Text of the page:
Both video and image capture can be enhanced by automatically combining it with a form of geotagging, i.e. by adding information regarding the location where the information was acquired to the image/movie data. This can be achieved both via metatags or naming conventions. Since filming/screen-shooting has to be done via third-party utilities when using the official SL viewer, tagging has to be performed by the capturing application, at least in a basic form that allows for post processing. A possible approach is to devise a controller application which feeds data to the SL viewer in the form of typed commands, the same way a human player would add comments.
There is also the perspective of using a specially compiled version of the Second Life client and adjust it to archival needs, given that the source code is available under the GNU GPL license. Such an approach would solve many of the inconveniences we found while trying to work within the current official version, which has obviously not been targeted to archival needs. Most notably, this would allow direct processing of SL environment data and enhancements to avatar or vehicle control.



General Information

As the presented solution for Second Life depends on features offered by the virtual world a virtual-world independent approach for moving the avatar was suggested. This approach should meet the following requirements:

- a platform independent solution should be developed
- the possibility to interact with different virtual worlds without having pre-knowledge of them has to be given by simulating user actions from outside the actual virtual world client
- orientation in the world via collision detection should be done by comparing histograms of the taken screenshots (based on the assumption that the screen would change less when the avatar is no longer able to move forward). In case of a collision the avatar should turn to a different direction.

The result was the java program "PlanesWalker", developed as a student project between October 2009 and January 2010 by Michael-Alexander Kascha. PlanesWalker is controlling the avatar in a virtual world simulating button presses and taking screenshots of the virtual world using the java.awt.Robot class. External screen recording programs can be used to make videos of a virtual tour through the area.A limitation of the program is that the virtual world client has to get the commands for movements from the operating system event queue. If a more low-level detection of input is used (e.g. Second Life, Everquest), the PlanesWalker application is not able to move the avatar.


The virtual world client needs to be running and the avatar should be positioned in an area of interest. Next the PlanesWalker application is started and the parameters are adjusted according to the virtual world (e.g. histogram sensitivity) and the required level of documentation (screenshots, text log). A 3rd party screen recording program can be used to record the virtual tour as a movie. After clicking the Start-Button a 5 seconds countdown is shown that allows the user to bring your virtual world client back into focus.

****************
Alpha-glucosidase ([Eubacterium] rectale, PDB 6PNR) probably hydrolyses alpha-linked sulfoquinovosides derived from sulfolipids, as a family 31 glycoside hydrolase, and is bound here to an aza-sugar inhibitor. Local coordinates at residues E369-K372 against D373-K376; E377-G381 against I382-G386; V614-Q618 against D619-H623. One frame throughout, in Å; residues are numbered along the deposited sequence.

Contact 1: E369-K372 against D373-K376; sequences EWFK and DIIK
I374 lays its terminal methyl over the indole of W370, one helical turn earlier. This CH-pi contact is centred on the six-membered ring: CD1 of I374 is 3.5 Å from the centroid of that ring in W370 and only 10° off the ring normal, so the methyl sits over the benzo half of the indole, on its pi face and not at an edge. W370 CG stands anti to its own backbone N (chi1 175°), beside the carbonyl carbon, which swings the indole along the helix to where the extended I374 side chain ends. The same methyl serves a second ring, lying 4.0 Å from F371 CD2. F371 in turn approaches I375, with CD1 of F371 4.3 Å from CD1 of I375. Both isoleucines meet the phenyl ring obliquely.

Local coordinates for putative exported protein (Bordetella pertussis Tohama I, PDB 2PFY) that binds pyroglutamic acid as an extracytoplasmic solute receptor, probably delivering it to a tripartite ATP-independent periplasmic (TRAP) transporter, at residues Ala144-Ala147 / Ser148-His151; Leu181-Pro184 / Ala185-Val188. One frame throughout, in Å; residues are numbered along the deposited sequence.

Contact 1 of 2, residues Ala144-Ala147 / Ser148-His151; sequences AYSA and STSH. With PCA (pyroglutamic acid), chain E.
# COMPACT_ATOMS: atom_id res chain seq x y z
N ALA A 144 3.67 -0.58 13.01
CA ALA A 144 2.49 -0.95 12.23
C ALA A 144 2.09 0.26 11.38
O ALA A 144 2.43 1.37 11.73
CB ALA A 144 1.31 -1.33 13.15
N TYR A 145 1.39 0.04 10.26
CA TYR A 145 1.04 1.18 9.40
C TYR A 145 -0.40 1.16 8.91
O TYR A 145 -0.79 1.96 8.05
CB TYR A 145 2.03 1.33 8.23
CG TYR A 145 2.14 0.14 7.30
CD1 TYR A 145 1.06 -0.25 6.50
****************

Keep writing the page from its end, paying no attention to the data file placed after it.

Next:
PlanesWalker is then controlling the avatar and recording in the selected documentation mode until the walk duration is reached (a red countdown of the remaining time is shown on the Start-Button), or until the Stop-Button is pushed.

Program Settings

interface picture
Movement Settings
Walk Duration determines how long the program should control the avatar.
Turn Direction changes the turn behavior once a possible obstacle was detected, possible options are: left, right or random.
Turn Duration lets the user set how long the avatar should turn, before walking straight again.

Histogram Settings
Frequency sets the interval, how often a histogram comparison for possible obstacle detection should be done (while walking straight).
Sensitivity is a treshold value. If the difference between two successive histograms falls below this value, the turn behavior is triggered.
Canvas Points 1 & 2 allow to adjust the screenshot area that is used for histogram creation, by setting two opposite corners of a rectangle.
Documentation mode offers the option to enable textbased and/or screenshot documentation of the avatars behavior. If this option is enabled the program will create a subdirectory with the current date and time as name to save the documentation files in.

Example Videos

The following example videos were taken using an external screen capture program, PlanesWalker was used to control the avatar's movement in the virtual world.

Bree-Town in Lord of the Rings Online - 2010-01-20
Getting in and out of a dead-end corner with a chicken in it, walking past the Prancing Pony Inn, and showing at 1:39 how a too low Frequency, or a too high high Sensitivity value can cause some unexpected turning when then landscape doesn't really change.
PlanesWalker 1.1 in Lord of the Rings Online [avi, 8.8mb]

Northshire Valley in World of Warcraft - 2010-01-20
Getting away from a city wall and a bush blocking the path, walking over some small hills and back into the civilization.
PlanesWalker 1.1 in World of Warcraft [avi, 8.2mb]


PlanesWalker 1.1 (2010-01-20)
executable jar file [zip, 13kb]
java source code [zip, 10kb]

Further Information

A paper on the subject of Second Life preservation was presented at the 9th International Web Archiving Workshop (IWAW 2009): Documenting a Virtual World - A Case Study in Preserving Scenes from Second Life (Mircea-Dan Antonescu, Mark Guttenbrunner, Andreas Rauber).